Scratched in chalk on a wall inside the power plant that normally fuels steel production in Sparrows Point are the words Sept. 2003 flood.

They mark the point about 5 1/2 feet from the floor where the floodwaters from Tropical Storm Isabel stopped Friday.

By yesterday, the water had been pumped out. But sitting cold were four boilers that usually churn out 1.2 million tons per hour of 900-degree steam used to make electricity - something that had never happened since the plant was built in 1949.

Workers at International Steel Group Inc., the Cleveland steelmaker that bought the assets of Bethlehem Steel Corp. in Sparrows Point in May, have been on the job 24 hours a day since the storm struck Thursday. They've been trying to dry out and repair the hulking equipment in the sprawling southeast Baltimore County industrial complex, where steel has been made for more than a century. They hope to get the mill running again today.

"There were workers swimming in the power house," said Ron Belbot, the plant manager.

Belbot, who has worked at Sparrows Point since 1965, explained the damage yesterday to a tour of county and state officials, including Baltimore County Executive James T. Smith Jr. and David S. Iannucci, executive director of the county's economic development department.

The storm sent a surge down a canal that runs beneath the power plant to cool equipment, he said. About 11:30 p.m. Thursday, pressure from the rising water blew a metal plate a few feet wide off the plant floor. Workers watched helplessly as the water rushed inside, soaking them and the equipment. Pumps were hooked up, but they were no match.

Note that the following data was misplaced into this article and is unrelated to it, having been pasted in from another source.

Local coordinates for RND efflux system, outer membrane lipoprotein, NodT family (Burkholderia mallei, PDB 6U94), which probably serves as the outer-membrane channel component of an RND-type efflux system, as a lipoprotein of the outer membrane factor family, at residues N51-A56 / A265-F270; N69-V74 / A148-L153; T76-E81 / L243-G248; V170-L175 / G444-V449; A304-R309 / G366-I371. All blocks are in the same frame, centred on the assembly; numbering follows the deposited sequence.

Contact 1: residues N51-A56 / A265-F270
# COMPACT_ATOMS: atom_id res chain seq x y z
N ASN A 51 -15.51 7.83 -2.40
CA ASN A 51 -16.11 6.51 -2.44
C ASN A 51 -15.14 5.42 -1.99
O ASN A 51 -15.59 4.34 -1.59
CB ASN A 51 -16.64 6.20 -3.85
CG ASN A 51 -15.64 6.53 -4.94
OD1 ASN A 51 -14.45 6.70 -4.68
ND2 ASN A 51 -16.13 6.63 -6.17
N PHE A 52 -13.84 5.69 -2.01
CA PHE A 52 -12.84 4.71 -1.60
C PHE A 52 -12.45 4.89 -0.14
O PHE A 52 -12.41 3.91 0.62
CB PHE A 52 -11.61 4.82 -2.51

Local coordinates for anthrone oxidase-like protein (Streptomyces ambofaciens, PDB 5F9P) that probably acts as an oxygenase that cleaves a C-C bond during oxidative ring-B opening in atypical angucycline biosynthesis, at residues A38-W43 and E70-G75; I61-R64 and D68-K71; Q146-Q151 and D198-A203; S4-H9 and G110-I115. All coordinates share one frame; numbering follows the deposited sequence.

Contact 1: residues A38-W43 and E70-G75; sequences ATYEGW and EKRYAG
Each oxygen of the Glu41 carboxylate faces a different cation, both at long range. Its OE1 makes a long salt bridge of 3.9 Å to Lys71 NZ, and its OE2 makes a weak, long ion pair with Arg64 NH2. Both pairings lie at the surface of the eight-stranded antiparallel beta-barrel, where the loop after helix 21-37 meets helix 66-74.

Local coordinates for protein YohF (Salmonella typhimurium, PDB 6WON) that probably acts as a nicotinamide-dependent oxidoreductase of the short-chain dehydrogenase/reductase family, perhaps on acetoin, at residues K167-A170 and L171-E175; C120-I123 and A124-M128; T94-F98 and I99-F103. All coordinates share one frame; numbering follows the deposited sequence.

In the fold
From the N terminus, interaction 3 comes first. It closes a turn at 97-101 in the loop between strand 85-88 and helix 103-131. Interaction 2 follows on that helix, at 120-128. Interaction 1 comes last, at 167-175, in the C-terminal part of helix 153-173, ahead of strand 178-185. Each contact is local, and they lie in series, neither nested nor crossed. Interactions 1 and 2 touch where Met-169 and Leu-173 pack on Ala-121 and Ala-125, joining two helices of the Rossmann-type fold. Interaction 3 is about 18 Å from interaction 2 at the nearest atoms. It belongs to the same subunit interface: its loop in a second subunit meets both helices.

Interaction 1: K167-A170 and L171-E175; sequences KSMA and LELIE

"It was like trying to pump down the bay," said John Lefler, the plant's vice president and general manager.

By 3 a.m. Friday, steelworkers were able to shut the power plant equipment. Since then, workers have been taking apart the motors and other pieces, some that hadn't been pried open since they were installed more than a half-century ago.

New and refurbished parts were sitting on wood pallets yesterday. Officials expected to repair the machines and turn the plant back on today. Because the boilers have never been cold before, no one knows how slowly to reheat them. Some pipes are expected to burst, workers said.

As a backup, the company leased and rushed in three tractor trailer-size diesel fuel generators from Chicago on Monday morning. A series of phone calls Sunday to officials at home secured the permits to allow such big and heavy equipment on Maryland highways.

The leased equipment will also be turned on today. The workers hooking it to the steam system say it's a race to see whether the new generators can come on line faster than the waterlogged ones, though both will be needed for now to make steel.

If all goes as planned, 2,500 workers will be again making steel at full capacity in a week.

While the final bill is not counted, Lefler said the costs are expected to be in the millions of dollars. If the plant has to rely on the leased generators for a full month, the costs could skyrocket: They use 2,000 gallons of fuel an hour.

But, Lefler said, things could have been worse. None of the complex's other equipment was damaged. Customers have been notified that orders will be delayed.

Every worker who has wanted to work has stayed on the job, even though they have made no steel since Thursday, a loss of about 50,000 tons.

"I'm not minimizing the seriousness of what's happened," Lefler said. "But I could not have asked for a more dedicated effort."